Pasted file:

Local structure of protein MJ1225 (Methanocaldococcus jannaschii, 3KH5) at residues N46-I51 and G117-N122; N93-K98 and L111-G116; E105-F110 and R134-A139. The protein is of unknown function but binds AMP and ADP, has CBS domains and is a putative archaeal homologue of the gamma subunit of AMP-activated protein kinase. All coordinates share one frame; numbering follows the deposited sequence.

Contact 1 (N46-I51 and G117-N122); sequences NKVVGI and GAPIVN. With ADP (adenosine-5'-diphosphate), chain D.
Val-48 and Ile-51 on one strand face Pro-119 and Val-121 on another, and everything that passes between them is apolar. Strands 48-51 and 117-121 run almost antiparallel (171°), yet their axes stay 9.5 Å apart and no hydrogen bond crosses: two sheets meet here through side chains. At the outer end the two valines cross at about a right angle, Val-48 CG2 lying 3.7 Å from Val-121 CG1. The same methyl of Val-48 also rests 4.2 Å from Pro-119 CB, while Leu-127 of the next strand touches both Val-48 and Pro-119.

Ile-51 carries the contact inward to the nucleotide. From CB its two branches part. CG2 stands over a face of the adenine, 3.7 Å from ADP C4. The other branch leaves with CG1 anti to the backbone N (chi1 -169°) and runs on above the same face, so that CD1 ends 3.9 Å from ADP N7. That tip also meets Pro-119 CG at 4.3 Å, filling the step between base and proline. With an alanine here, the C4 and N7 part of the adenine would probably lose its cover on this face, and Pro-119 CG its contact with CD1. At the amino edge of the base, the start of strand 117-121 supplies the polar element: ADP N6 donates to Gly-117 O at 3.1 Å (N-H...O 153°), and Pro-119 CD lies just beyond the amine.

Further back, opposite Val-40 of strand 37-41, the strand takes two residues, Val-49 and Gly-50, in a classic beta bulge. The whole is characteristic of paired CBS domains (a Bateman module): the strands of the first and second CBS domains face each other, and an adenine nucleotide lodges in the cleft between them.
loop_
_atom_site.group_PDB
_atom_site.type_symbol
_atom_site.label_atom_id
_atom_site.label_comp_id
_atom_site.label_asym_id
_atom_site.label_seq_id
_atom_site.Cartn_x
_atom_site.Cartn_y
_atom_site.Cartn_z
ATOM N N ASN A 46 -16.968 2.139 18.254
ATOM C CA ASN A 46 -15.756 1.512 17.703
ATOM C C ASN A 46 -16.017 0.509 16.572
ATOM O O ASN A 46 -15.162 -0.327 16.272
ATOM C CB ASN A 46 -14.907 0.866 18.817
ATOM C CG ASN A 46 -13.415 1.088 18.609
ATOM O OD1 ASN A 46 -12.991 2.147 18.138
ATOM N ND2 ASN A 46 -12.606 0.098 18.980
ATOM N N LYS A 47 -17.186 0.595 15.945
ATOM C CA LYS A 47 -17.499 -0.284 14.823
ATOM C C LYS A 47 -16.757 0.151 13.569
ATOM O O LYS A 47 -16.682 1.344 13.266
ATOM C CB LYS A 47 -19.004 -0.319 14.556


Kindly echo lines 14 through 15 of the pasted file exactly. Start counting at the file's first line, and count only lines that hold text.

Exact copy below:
_atom_site.Cartn_y
_atom_site.Cartn_z